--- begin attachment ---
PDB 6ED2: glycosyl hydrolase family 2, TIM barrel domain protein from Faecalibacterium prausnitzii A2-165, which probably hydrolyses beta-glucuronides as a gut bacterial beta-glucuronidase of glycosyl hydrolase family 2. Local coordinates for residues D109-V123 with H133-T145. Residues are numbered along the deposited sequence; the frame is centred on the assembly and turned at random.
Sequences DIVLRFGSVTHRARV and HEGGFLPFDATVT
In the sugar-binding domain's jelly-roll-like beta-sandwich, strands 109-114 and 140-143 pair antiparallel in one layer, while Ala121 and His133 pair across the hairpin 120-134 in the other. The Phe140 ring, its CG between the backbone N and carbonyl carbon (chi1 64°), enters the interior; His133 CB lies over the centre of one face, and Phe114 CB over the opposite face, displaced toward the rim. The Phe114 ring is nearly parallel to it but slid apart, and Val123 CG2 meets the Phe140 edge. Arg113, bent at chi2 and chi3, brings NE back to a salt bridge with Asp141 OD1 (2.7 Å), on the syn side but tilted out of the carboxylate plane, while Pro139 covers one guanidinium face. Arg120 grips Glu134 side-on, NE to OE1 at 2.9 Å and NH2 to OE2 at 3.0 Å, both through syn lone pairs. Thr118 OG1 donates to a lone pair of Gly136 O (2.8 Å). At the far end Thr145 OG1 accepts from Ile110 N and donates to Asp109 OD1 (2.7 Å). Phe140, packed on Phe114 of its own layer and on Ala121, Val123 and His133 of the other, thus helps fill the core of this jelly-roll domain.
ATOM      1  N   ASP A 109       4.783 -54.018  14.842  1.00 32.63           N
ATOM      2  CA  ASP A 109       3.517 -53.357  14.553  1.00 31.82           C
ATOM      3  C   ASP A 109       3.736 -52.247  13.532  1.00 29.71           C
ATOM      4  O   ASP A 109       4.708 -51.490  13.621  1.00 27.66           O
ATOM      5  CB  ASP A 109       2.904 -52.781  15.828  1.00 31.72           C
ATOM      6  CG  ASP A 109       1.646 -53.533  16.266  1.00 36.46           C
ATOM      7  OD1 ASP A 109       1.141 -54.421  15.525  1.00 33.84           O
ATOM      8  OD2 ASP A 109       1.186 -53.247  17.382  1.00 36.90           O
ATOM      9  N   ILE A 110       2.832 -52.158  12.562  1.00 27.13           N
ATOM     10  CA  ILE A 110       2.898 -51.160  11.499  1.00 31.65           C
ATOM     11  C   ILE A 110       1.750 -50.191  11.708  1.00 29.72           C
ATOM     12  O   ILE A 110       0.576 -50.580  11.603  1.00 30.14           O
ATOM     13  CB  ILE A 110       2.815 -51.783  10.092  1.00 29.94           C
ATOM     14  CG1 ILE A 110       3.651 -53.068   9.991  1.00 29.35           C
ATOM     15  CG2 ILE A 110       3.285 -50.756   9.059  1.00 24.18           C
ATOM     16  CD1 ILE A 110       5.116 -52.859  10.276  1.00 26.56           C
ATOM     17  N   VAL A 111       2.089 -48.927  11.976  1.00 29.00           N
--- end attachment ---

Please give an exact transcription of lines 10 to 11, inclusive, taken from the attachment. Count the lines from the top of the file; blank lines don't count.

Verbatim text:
ATOM      7  OD1 ASP A 109       1.141 -54.421  15.525  1.00 33.84           O
ATOM      8  OD2 ASP A 109       1.186 -53.247  17.382  1.00 36.90           O